TE RANGITOPEORA

A DigitalNZ Story by DigitalNZ

Te Rangitopeora (also known as Rangi Topeora) was a niece of Te Rauparaha and sister of Te Rangihaeata. She was one of very few women to sign the Treaty of Waitangi.

These resources and text relate to Te Rangitopeora (Ngāti Toarangatira and Ngāti Raukawa). They have been sourced and collated from DigitalNZ and other websites. 

Rangi Topeora

Auckland Art Gallery Toi o Tāmaki

Background

Te Rangitopeora

Te Rangitopeora was a renowned woman of rank of Ngāti Toarangatira and Ngāti Raukawa. She was a niece of Te Rauparaha and sister of Te Rangihaeata. She was one of the very few women to sign the Treaty of Waitangi in 1840. Te Rangitopeora (also known as Rangi Topeora), of Ngāti Toa and Ngāti Raukawa, was born at Kawhia early in the nineteenth century. Her hapū (sub-tribe) were Ngāti Kimihia and Ngāti Te Maunu. She was a niece of the great Ngāti Toa leader Te Rauparaha, and a sister of the formidable warrior Te Rangihaeata. As a young woman, she was a famous composer of waiata, and many of her songs are still sung today. In the early 1820s, she migrated south to Kapiti Island and adjacent mainland districts with her people, to escape the growing conflict with other Waikato tribes. Her actions during this turbulent migration, and once her people arrived in the south, marked her as a leader and a woman of great strength. In May 1840 the missionary Henry Williams brought the Treaty of Waitangi to Kapiti Island. Te Rangitopeora was one of an estimated five to thirteen women to sign the Treaty.  When her brother Te Rangihaeata became involved in armed conflict with British troops and settlers in 1846 she became an opponent of the government. She remained an important figure among her people and a notable orator. Later she was reconciled to European settlement. When Bishop Selwyn baptised her at Ōtaki she insisted on taking the name Kuini (after Queen Victoria), and her husband was named Albert, after Prince Albert, the Queen's husband. She was later commonly known as the "Queen of the South". Te Rangitopeora died sometime between 1865 and 1873 at Otaki. Her son, Mātene Te Whiwhi, took a leading role in the establishment of the King Movement during the 1850s.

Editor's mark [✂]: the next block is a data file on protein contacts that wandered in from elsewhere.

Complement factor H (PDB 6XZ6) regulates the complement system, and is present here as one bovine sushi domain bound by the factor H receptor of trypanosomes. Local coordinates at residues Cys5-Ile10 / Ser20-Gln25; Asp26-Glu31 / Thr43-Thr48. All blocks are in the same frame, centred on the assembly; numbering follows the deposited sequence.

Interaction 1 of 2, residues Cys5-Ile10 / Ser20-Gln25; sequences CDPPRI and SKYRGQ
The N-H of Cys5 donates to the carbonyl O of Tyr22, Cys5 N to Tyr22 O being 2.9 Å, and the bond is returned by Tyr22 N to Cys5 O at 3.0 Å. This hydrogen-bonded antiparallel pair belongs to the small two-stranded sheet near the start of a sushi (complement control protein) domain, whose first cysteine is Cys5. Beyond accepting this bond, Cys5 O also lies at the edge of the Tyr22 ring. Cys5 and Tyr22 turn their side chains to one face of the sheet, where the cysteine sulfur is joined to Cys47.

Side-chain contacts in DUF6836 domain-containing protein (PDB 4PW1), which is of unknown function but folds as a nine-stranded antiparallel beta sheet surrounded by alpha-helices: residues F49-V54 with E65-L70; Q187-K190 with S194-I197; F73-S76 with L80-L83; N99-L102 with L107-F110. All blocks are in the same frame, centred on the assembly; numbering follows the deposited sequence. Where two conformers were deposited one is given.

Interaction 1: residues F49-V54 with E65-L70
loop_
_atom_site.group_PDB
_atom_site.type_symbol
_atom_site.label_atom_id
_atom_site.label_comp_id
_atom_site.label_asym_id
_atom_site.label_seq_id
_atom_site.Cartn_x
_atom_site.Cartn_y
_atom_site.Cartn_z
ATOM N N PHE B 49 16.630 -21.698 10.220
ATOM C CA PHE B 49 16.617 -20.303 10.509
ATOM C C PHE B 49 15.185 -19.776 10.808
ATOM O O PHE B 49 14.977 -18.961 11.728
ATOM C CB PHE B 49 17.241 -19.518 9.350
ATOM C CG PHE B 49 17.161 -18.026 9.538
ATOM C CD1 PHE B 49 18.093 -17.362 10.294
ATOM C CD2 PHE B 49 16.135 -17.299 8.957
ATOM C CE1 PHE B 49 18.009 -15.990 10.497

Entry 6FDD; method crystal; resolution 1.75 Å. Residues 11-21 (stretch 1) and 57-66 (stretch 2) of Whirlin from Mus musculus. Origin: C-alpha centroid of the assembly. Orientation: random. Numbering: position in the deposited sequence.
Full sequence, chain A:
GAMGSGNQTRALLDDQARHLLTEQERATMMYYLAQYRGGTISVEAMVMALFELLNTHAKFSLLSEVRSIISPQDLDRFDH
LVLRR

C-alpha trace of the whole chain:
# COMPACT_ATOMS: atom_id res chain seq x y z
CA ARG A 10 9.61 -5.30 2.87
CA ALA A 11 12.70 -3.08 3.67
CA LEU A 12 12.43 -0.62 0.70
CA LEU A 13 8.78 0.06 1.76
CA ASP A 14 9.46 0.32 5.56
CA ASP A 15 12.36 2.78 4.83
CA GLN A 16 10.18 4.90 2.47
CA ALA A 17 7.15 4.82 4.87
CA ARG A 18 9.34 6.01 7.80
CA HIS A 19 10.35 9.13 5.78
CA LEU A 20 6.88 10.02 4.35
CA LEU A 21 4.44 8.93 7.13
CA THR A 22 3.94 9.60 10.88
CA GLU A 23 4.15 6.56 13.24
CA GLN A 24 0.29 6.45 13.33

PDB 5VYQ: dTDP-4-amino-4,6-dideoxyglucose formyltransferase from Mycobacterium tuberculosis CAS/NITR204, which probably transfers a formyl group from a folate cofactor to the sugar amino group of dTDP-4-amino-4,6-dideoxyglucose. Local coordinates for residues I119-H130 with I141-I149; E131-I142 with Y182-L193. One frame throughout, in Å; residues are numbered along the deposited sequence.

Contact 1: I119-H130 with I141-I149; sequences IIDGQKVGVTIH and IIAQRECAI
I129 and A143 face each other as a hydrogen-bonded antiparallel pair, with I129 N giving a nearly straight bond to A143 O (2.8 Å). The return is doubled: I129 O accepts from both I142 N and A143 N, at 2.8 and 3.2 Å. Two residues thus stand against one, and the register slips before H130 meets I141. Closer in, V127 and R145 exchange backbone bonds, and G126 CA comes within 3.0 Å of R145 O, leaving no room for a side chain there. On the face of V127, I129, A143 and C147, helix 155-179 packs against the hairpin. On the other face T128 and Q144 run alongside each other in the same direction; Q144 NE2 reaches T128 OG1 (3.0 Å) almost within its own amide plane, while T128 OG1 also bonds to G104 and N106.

'Te Rangitopeora', URL: https://nzhistory.govt.nz/people/te-rangitopeora, (Ministry for Culture and Heritage), updated 22-May-2018Adapted from the DNZB biography by Teremoana Sparks and W. H. Oliver

Lindauer's painting of Te Rangitopeora

In Lindauer's painting above, Te Rangitopeora  is wearing 3 pounamu hei tiki, three pounamu drop pendants, a shark tooth and red seal wax earring, 4 huia feathers in her hair and a kaitaka korowai  (cloak with double tāniko borders). She also has a moko kauae.  Each of these taonga reveals how much mana she had in her community and beyond. 

Rangi Topeora

Manatū Taonga, the Ministry for Culture and Heritage

Rangi Topeora

Auckland Art Gallery Toi o Tāmaki

Quick facts 

  • Te Rangitopeora was a noted composer and mediator. She rejected European clothing throughout her life.
  • When Bishop Selwyn baptised Te Rangitopeora at Ōtaki she took the name Kuini Wikitoria (Queen Victoria).
  • Like the other women that signed the Treaty of Waitangi, Te Rangitoperoa was not yet literate, so she signed by drawing a version of their moko, or facial tattoo.
  • Born at Kāwhia early in the 1800s, Te Rangitopeora was also part of Te Rauparaha’s heke of Ngāti Toa and other iwi that travelled from Kāwhia to Kapiti Island
  • Te Rangitopeora was one of between five to thirteen women to sign the Treaty of Waitangi.
  • Such was her mana Te Rangitopeora was sometimes referred to as the Queen of the South.
  • Mātene Te Whiwhi, Te Rangitopeora’s son, took a leading role in the establishment of the King Movement during the 1850s. 
  • Te Rangitopeora allowed whalers to use Kapiti Island as a base. This arrangement became a financial asset for Ngati Toa.

Other resources

Artefact, Episode 6 — Huia bird feathers are an artefact and a relic of a prized and now extinct bird. 

Rangi TopeoraGottfried Lindauer painting.

Rangi Topeora— Rangi Toperoa, was of Ngāti Toa and Ngāti Raukawa descent.

She signed— Te Rangitopeora signed the Treaty of Waitangi.

Te mana o te wāhine– historic Māori women of rank.

Te Rangitopeora— a biography.

Te Rangitopeora — a short biography.

Te Rangi Topeora — the Queen of the South.

The Queen of the South — Te Rangitopeora was born at Kawhia in the Waikato.

Women signatories to the Treaty of Waitangi— the Treaty of Waitangi was signed by women of mana as well as male chiefs.  

Hei tiki

Manatū Taonga, the Ministry for Culture and Heritage

Kaitaka huaki (cloak with double tāniko borders)

Museum of New Zealand Te Papa Tongarewa

Kaitaka cloaks with tāniko borders

Manatū Taonga, the Ministry for Culture and Heritage

Fertile questions

Why was it that some Māori women signed Te Tiriti o Waitangi in 1840 but could not vote until 1893? 

Who gets their portrait painted? 

What does this portrait say about Te Rangitopeora? 

He aha ngā tikanga i ngā wā o mua kia mau moko kauae koe? Kei te mana tonu ērā tikanga i ēnei rā? 

What is your fertile question?